Experts, Fall/Winter 2012
The Tailor Maid
Why settle for a baggy rental tux when your groom can don a dapper suit that’s made to fit? Samantha Shih of 9tailors helps guys look smart on their wedding day.
Credit Don Draper: Men have finally started to care about what they wear. The ’60s ad exec on Mad Men “always wears a well-tailored suit, tapered in the leg and body,” says Samantha Shih, owner of 9tailors, a custom-clothing company in Downtown Crossing. “Men are very excited by this. They’ll come in and say, ‘I want to look like Don Draper.'” Hallelujah!
But given its high cost, bespoke clothing isn’t an option for most men — unless, that is, they connect with Shih, who offers made-to-measure suits and shirts perfect for bridal parties.
Here she dishes on fabrics, fasteners, and wedding-fashion faux pas.
How do you work with grooms?
First I ask what the client is looking for — what his style is, what colors he will or won’t wear, what’s in his closet right now. And then wedding-specific questions: Where’s the event being held? What season? Indoors or outdoors? Evening or daytime? And then we go through the process of selecting the fabric of the suit, the seam. We decide the perfect cut, the perfect buttons — everything that goes into creating a garment. There are an infinite number of buttons and fabrics to choose from, so our style consultant pre-selects for the couple after they’ve had a phone consultation.
We assume the bride weighs in on a lot of these decisions.
Usually the bride has chosen the location, the color scheme, the bridesmaids’ dresses, and her own dress. And that’s not necessarily information the groom is privy to — or interested in knowing. Maybe he’ll know their colors are green and blue. But what kind of green and blue? It’s definitely easier if the bride is there.
What are some factors you consider when helping a groom choose his wedding-day wear?
We help put together an outfit that’s both stylish and functional. Heat is a huge consideration for grooms, especially if it’s going to be 90 degrees. We want the groom to be comfortable, so we’ll put out a selection of lightweight fabrics that drape nicely but don’t sacrifice style. If he loves to dance, we might suggest he not go with a skinny fit. It’s going to be uncomfortable, and you run the risk of tearing the garment.
Once a groom picks a design, where do you go from there?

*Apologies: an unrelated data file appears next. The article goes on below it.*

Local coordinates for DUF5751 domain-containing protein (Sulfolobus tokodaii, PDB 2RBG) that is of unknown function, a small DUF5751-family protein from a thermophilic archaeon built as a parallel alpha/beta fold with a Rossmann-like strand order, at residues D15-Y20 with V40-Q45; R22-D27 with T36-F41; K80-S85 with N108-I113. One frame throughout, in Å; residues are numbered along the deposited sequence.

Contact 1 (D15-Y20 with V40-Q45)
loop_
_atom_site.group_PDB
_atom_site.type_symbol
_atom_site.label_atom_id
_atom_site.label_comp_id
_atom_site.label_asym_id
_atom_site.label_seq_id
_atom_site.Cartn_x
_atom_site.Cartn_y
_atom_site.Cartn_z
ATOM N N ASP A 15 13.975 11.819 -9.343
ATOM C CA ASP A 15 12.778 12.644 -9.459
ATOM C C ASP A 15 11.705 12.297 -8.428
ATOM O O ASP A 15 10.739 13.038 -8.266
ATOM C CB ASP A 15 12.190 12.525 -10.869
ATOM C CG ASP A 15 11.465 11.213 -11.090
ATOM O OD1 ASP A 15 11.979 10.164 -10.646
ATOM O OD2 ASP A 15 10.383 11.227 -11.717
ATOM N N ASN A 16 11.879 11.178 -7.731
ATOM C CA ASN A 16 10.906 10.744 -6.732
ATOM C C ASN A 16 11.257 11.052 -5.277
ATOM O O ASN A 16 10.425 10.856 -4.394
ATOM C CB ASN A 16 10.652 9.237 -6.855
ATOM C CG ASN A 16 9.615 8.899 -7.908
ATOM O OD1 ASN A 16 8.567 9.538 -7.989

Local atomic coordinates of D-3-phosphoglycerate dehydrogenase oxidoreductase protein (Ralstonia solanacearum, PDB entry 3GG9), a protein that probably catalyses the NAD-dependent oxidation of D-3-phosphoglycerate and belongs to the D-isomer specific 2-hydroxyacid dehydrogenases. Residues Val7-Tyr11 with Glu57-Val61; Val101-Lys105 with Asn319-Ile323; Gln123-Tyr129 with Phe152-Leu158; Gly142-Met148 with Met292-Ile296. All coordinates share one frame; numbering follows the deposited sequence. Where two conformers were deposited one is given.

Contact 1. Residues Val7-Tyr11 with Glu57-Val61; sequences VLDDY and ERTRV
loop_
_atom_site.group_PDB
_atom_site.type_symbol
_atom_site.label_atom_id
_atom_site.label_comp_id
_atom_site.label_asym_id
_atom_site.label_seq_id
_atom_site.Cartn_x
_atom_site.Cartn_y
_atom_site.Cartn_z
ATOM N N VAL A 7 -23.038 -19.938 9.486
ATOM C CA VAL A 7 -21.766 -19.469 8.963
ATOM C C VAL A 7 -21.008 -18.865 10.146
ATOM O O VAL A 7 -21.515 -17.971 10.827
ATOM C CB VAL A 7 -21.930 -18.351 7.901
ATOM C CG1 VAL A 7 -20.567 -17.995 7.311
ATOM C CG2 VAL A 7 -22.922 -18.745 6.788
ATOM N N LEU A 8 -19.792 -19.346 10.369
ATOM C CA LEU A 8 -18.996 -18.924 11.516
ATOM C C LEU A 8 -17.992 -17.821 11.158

We get him measured. We use master tailors in Shanghai to make shirts, and suiting tailors in Hong Kong, and we make everything to the man’s specifications and size.
What trends are you seeing in wedding menswear?
A lot of grays, particularly charcoals, which are useful for the wedding day and after. It’s not as formal as black, and not as professional-looking as navy. We’re also seeing men returning to three-piece suits. Some don’t want to wear a tuxedo, but still want to look handsome, sophisticated, and well dressed. They don’t want to be mistaken for just another wedding guest, and the vest underneath makes them look that much more put-together. I’ve also seen a growing interest in custom tuxedos. The men on Mad Men and Downton Abbey are wearing formal tuxes. We can make a custom one for under $600.
Are there simple ways to personalize the groom’s outfit?
We can customize his shirt by lining the inside of his collar with another fabric — one couple did this with brilliant red-and-black buffalo checks for all the groomsmen. Another gentleman was marrying a Brazilian woman in her hometown. As a surprise, he had “Duas Almas, Um Coracao” (Two Hearts, One Soul) monogrammed inside his suit. It was a very cute and touching surprise for his bride.
Can you suggest ways to make an off-the-rack suit look smart?
I cannot stress enough that it has to fit you right, whether you spend $2,000 or $100. You need to bring it to a trusted tailor who knows how to alter a suit — and I’m not talking about a seamstress. The person who’s working on it should be a reputable suit tailor who can cut and alter it to fit your proportions. The other thing is, the fabric itself is really important. The nicer the drape, the more it’s going to feel like it was made for you.
Any major fashion faux pas that guys should be aware of?
Men are wearing their garments too large. Hemming your pants and sleeves can make you look a lot smarter.
Does a groom’s suit have to match his bride’s gown?
Yes, I think that’s important. You don’t want to be opposite, but you also don’t want to be too matchy-matchy. You want your outfits to be complementary.
24 School St., Ste. 500, Boston, 877-513-1898, 9tailors.com.
Samantha Shih offers advice for the sartorially challenged groom.
Start planning your outfit no later than six months before the wedding. The earlier you begin, the more options you’ll have, so you won’t be stuck with something you feel terrible in.
Consider a Threesome
Don’t under-estimate the power of a three-piece suit. Wear all three pieces for the ceremony and photo session, then strip down to the vest for the reception — you’ll still look put-together.
Get Hip to the Square
Instead of the ubiquitous boutonniere, try a pocket square; it instantly dresses up a suit. Classic looks call for white silk, while a casual getup can carry everything from gingham to paisley.